Lung cancer

You are here: 

Prognosis and survival for lung cancer

If you have lung cancer, you may have questions about your prognosis. A prognosis is the doctor’s best estimate of how cancer will affect someone and how it will respond to treatment. Prognosis and survival depend on many factors. Only a doctor familiar with your medical history, the type and stage and other features of your cancer, the treatments chosen and the response to treatment can put all of this information together with survival statistics to arrive at a prognosis.

A prognostic factor is an aspect of the cancer or a characteristic of the person (such as their overall health) that the doctor will consider when making a prognosis. A predictive factor influences how a cancer will respond to a certain treatment. Prognostic and predictive factors are often discussed together. They both play a part in deciding on a treatment plan and a prognosis.

The following are prognostic and predictive factors for lung cancer.


The stage of lung cancer is the most important prognostic factor. Early stages of lung cancer have a better prognosis than later stages.

  • Non–small cell lung cancer stages 0 or 1 generally have a more favourable prognosis than stages 2, 3 or 4.
  • Limited stage small cell lung cancers have a much better prognosis than extensive stage cancers.

Number and type of metastases

People who have only one metastasis from lung cancer have a more favourable prognosis than those who have multiple metastatic tumours. A single metastasis to the brain may have a more favourable prognosis than multiple metastases in another part of the body.

  • Non–small cell lung cancer that has spread to the adrenal glands has a more favourable prognosis than cancer that has spread to the brain or liver.
  • Small cell lung cancer that has spread to the brain has a less favourable prognosis than cancer that has spread only to the bones or mediastinum.

Weight loss

People who have lost more than 5% of their body weight before treatment starts have a less favourable prognosis than people who haven’t lost much weight.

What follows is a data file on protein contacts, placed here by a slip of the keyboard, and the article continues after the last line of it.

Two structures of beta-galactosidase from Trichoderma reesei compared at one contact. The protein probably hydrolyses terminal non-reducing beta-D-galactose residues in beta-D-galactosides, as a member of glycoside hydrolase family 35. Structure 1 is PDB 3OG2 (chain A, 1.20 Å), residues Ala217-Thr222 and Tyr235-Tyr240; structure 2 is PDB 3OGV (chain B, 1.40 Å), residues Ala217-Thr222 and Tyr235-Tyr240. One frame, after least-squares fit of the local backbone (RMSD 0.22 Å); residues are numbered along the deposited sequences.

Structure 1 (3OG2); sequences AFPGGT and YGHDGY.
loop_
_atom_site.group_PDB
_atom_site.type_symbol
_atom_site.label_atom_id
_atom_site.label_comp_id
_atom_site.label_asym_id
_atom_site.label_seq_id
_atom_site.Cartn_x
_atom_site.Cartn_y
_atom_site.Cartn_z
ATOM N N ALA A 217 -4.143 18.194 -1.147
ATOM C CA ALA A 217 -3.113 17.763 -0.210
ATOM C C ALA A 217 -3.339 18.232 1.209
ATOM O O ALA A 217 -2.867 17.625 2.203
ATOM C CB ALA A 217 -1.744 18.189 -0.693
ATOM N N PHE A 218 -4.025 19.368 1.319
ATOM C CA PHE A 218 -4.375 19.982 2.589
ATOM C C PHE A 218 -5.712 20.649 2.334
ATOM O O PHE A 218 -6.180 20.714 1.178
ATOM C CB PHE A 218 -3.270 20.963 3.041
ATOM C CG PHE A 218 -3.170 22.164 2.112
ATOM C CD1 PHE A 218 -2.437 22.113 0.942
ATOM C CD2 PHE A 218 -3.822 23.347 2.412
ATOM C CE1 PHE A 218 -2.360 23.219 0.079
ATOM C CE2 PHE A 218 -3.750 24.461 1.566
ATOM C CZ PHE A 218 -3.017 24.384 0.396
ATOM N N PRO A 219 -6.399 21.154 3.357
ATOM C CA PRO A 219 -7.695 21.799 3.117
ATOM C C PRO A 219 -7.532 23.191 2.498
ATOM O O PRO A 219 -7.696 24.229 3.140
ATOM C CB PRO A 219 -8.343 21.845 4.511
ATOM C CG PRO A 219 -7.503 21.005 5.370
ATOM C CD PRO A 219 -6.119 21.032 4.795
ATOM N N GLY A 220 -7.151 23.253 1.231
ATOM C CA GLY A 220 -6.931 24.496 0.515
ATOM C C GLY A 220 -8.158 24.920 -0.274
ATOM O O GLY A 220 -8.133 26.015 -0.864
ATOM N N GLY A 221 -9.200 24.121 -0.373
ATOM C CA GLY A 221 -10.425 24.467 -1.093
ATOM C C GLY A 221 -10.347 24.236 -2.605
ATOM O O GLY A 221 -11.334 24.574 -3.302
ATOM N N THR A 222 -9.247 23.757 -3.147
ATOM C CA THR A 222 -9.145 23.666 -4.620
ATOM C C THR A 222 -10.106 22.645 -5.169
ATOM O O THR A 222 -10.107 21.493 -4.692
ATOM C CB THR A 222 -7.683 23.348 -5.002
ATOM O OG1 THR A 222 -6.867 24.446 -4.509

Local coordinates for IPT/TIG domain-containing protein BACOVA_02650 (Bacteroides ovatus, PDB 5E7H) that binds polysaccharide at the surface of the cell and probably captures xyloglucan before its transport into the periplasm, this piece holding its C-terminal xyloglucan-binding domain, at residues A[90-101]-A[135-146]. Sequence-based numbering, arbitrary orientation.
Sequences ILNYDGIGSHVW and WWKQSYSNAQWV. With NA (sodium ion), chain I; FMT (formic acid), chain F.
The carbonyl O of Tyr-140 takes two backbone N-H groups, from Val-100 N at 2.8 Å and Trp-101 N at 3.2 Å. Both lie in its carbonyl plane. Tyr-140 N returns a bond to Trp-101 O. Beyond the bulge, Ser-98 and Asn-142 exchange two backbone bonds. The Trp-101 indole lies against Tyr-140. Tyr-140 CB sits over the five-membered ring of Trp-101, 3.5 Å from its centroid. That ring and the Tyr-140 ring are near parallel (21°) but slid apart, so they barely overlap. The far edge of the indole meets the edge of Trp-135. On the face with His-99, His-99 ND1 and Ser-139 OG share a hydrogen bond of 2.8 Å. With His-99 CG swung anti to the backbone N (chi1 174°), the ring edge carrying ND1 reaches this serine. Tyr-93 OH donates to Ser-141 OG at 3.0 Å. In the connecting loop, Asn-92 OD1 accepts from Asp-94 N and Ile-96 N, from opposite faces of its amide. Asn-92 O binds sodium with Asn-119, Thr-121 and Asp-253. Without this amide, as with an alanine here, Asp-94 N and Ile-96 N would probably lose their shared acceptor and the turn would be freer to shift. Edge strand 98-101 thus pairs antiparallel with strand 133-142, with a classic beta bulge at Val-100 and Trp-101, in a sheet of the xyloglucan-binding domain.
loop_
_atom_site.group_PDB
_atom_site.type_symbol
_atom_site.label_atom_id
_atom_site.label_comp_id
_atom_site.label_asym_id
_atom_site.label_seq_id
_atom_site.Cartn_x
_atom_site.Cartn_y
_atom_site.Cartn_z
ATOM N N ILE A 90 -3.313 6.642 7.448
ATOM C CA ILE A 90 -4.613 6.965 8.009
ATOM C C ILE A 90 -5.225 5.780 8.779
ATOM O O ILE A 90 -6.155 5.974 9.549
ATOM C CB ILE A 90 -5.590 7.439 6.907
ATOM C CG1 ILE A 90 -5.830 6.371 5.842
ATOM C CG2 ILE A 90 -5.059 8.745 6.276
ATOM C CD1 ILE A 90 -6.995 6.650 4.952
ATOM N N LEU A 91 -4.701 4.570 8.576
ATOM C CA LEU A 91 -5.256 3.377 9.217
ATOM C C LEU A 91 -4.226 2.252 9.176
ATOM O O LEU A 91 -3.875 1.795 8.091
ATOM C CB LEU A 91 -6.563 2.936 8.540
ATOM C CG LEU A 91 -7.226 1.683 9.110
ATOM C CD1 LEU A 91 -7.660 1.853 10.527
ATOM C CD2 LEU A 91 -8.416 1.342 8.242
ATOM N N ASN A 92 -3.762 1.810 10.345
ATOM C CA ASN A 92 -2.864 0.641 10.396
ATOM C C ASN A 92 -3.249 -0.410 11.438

Performance status

Performance status measures how well a person can do their daily activities and everyday tasks. People with a higher performance status score have a better prognosis than people who have a lower performance status score.


Women with lung cancer have a slightly better prognosis than men who are diagnosed with the same cancer.

Lung problems

People who have lung problems have a less favourable prognosis. Lung problems can include the following:

  • collapsed lung
  • lung infection (pneumonia)
  • buildup of fluid around the lung (pleural effusion)

Molecular markers

During diagnosis, several tests are done on the lung cancer tissue to see if there are certain changes (mutations) to the genes of the cancer cells. These markers can predict how well a non–small cell lung cancer may respond to specific treatments.

  • Epidermal growth factor receptor (EGFR)–positive tumours have too many EGFR receptors. These cancers will respond to drugs that block the receptors.
  • Anaplastic lymphoma kinase (ALK) is a gene that is mutated in a very small number of non–small cell lung cancers. ALK-positive tumours respond to drugs that block the signals from the ALK mutation.
  • BRAF is a gene that controls cell signals and growth. BRAF V600 mutations are found in a very small number of non–small cell lung cancers. BRAF V600 positive tumours respond to drugs that stop the signals from the BRAF V600 mutation.

Karnofsky performance status scale

A standard measure of a person’s ability to perform ordinary tasks and carry out daily activities.

The Karnofsky performance status scale is used to assess a person’s prognosis, to monitor changes in a person’s ability to function or decide if a person is suitable for a clinical trial. The person’s performance status is given a score out of 100. The higher the score, the better able a person is to carry out daily activities.

Also called Karnofsky performance scale or Karnofsky scale.


A teenaged girl sitting on her bed I was in total shock when I heard the diagnosis of cancer. Cancer to me was an adult’s disease. Being a 13-year-old teenager, it certainly wasn’t even on my radar.

Read Sabrina's story

Reducing the burden of cancer

Icon - hand with dollar sign floating above it

Canadians can help CCS fund the best research and support people living with cancer by donating and volunteering.

Learn more